A fellow Occupier and web developer, John Lemmon, felt similarly, but had a new insight based on his elation with Civic Square consensus. “We should be able to translate this experience into software,” John said to Richard at the peak of the Wellington encampment.From this initial observation came Loomio – an online consensus decision-making platform that Richard, John and a crew of local social entrepreneurs calling themselves Enspiral co-developed to preserve the central process of the Occupy Wellington experience after the camp had disbanded. And though dissemination of the practice from New York to Wellington happened via a YouTube channel (with a possible stopover in Oakland, en route), the process had another key step in its recent lineage, one that would become significant as Loomio began to spread around the world.From indignation to consensusOn 15 May 2011, five months to the day before Richard, John, Ben and a few hundred other Kiwis descended on Wellington’s Civic Square, another city square was filling with citizens. In Madrid’s Puerta del Sol, an estimated 50,000 Spaniards came out in force, sparking a new movement for “real democracy”, enraged by the human fallout of the 2008 global financial collapse and the rampant cross-party corruption that plagued Spanish politics before and since.The media termed the group indignados, or “indignants”. However, most of the participants refused to dwell on the systems they were fighting against, quickly placing their energies into something more constructive: the creation of “real democracy” in the square and beyond.Miguel Catania had never been involved in activism before 2011, but on 15 May decided that he would add his voice to the tens of thousands of others who were fed up with how politics was playing out in his country. While Richard Bartlett and his fellow Wellingtonians are still visibly enthused when recounting their initial experiences of consensus process, Miguel is much more subdued in his descriptions of Day One in Puerta del Sol: “The first assembly we did was very natural. Maybe there wasn’t somebody doing proper moderation to get to consensus. Anyway, in a natural way, we did it, because there were no leaders, there was nobody controlling things… it is a natural way of organising people in such situations. Like when you are among friends and want to take a decision to go to the movies, you are using this kind of process. You try to see other points of view, make everyone happy. It was a bit like this. We wanted to have a decision and of course we wanted everyone to be in the decision. It was a proper, natural process.”In this case, the decision was to stay the night in the square. The basics of the process began to emerge via the input of a small core of veteran activists. These were largely people who had participated in the Global Justice Movement in the early 2000s and who began to introduce the hand signals that had been used in the street protests against the World Trade Organization in Seattle in 1999.What became clear within a few days in Puerta del Sol was that a pure consensus process was unlikely to work with such large numbers. The aim for 100% agreement continued, but with space to enable the group to move ahead if 100% consensus wasn’t proving possible.In Miguel’s view, this was not in contradiction. Rather than a literal interpretation of the word, the 15-M activists moved towards a spirit of consensus that aimed to bring more and more of the group into dialogue and gradual agreement about a question, but without allowing a minority to prevent a process from moving forward. This process was about collaborative improvement of proposals through open discussion, rather than purely about the number of people who backed the specifics of the proposal in the end.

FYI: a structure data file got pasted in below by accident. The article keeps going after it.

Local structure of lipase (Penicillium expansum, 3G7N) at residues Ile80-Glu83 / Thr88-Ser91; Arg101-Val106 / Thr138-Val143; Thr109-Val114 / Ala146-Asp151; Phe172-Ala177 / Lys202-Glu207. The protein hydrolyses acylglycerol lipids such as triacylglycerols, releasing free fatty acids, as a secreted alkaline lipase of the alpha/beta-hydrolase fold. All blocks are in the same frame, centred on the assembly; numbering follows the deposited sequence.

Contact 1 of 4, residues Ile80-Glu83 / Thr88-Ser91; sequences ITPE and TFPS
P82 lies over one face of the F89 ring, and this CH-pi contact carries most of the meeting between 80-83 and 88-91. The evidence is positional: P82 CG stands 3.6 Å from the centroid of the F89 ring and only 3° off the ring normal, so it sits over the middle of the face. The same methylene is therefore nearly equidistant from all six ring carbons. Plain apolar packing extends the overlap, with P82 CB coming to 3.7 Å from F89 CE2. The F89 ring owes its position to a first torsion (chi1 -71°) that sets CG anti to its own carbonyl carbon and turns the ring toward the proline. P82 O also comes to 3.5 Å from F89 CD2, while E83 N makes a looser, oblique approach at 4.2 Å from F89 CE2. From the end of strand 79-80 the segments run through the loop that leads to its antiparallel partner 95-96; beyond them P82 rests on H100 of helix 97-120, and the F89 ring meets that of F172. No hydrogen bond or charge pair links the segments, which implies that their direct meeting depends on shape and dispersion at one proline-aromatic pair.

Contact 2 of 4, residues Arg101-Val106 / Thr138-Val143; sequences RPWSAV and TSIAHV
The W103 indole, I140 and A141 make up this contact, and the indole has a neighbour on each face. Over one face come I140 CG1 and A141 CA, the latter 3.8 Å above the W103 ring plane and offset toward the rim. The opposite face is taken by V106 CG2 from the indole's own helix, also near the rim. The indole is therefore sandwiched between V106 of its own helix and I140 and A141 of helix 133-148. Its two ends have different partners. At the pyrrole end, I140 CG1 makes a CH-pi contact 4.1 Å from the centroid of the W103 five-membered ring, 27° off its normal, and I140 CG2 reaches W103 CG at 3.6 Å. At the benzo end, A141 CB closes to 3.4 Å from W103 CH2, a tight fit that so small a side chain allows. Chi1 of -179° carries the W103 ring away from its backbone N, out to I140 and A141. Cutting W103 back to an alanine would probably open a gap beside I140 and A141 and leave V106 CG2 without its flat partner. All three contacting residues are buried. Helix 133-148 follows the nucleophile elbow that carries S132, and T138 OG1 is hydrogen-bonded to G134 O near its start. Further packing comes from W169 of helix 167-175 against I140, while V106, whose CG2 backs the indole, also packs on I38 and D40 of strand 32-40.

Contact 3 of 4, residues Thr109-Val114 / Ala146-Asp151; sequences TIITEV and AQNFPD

In the weeks that Puerta del Sol remained occupied, it quickly became clear that the square was not the right place to do the kinds of organising that were needed to confront the plethora of problems that Spanish communities were facing. The local nature of evictions, electricity cut-offs, food prices and other issues – along with ongoing police repression – led to the localisation of assemblies that summer, with hundreds of smaller groups forming in neighbourhoods around Madrid and most other Spanish cities.And while many criticised the consensus process used in Puerta del Sol for its unwieldy and often epic meetings, variations on the method again became the standard process in each of the neighbourhood assemblies that emerged. Though challenging, the fundamental consequences of adopting any other system that offered less widespread input were consistently shot down.But the processes used in Puerta del Sol and elsewhere in Spain didn’t just become more localised. They also spread like seeds on the wind, as several 15-M activists found themselves in New York City that summer, and brought a few significant hand gestures along with them." (http://www.contributoria.com/issue/2015-09/55a2a44a1d70d5336c00010d/)